June 20, 2012
On Wednesday, June 20, 2012 19:59:08 ixid wrote:
> I see that this is not going to happen for D2 but as a debate for a future D3 (and please just ignore my post if you find this in some way exasperating, I am interested but do not mean to cause friction):
> 
> Just as a question about the existing syntax as you listed
> 
> combinations to learn as a negative:
> > auto name = initializer;
> > const name = initializer;
> > immutable name = initializer;
> > shared name = initializer;
> > enum name = initializer;
> 
> After the first aren't these all just short hand for "const auto name = init" etc with the given keyword? If your argument is that additional cases are bad then this is a case for what appears to be syntactic reasons. It feels as if initialization should be more explicit than keyword varname. As a beginner I certainly found that odder than :=.
> 
> Syntax confusion with other languages is not a strong argument, well at least as the confusion is with unrelated languages. Fortran uses /= for not equal, Matlab uses ~=, while that is D's append to self.
> 
> Terse elegance is important in making languages quick to take in and work with, it's not an argument of new function but that is not the only reason to include features, convenience is a good reason when there is no ambiguity.

A language can certainly use whatever syntax it wants to, but if it uses a syntax that no other language uses or reuses a particular piece of syntax for something completely different, it comes at a cost in terms learning and knowing the language. It's often the case that someone will argue that something should be added simply because another language does something in a particular way, and use that as an argument. Arguing that something shouldn't be added because no other language does it that way is basically the same argument but in reverse.

D _has_ done some if its own stuff already (e.g. ~ and ~= for concatenation and appending), so the fact that no other language did something a particular way is not necessarily a barrier to having D do it that way, but there needs to be a good reason for it, and at this stage in the game, we're not gonig to make changes like that without a _really_ good reason.

Regardless, := just doesn't match what D currently does. And given that other languages have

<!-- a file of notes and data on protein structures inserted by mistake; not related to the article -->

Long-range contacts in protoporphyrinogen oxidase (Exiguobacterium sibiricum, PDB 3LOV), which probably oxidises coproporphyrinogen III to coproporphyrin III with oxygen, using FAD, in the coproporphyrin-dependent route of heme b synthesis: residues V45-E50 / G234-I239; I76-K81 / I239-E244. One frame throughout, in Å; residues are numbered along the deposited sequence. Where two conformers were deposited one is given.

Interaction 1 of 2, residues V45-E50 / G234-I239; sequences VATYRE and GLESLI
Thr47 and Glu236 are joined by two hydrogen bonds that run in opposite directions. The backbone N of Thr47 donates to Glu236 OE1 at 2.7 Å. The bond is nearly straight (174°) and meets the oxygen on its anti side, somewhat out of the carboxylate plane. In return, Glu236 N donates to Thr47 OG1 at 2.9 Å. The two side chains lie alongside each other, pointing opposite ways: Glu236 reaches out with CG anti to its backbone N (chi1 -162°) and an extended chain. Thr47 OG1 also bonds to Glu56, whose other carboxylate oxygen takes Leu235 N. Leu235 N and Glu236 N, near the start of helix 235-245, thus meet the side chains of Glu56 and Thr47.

auto name = initializer;

or something very similar (e.g. IIRC C# uses var instead of auto; C++11 however uses the exact same syntax as D), auto is very much in line with what other languages are doing (regardless of whether any other language uses := in a manner similar to what you're proposing). So, whether auto or := is more immediately obvious is completely a matter of what your personal experience is. It's going to vary from programmer to programmer. Personally, if a language uses :=, I would have expected it to be used for what D uses = for rather than auto.

Obviously, you're going to have to learn new stuff in learning any language, and we're unlikely to change anything at this point simply because someone thinks that another language's syntax is better and that D should use it. Even if the other syntax _were_ better, it's too late in the game to change it now without a really compelling reason. And adding a second way to do things on top of the first is just going to make it so that there are _more_ things for a D newbie to learn, and D is already far from being small.

Who knows what'll happen with D3. It's years off yet, if it will even ever happen at all. What we do with it will be discussed then, so it's pretty much irrelevant now. However, I'd be very surprised if we made a minor syntactic change like this for it, since it would just make D2 code harder to port to D3 without providing any real benefit (the only benefit is whatever aesthetic benefit a particular programmer might see in using := over auto).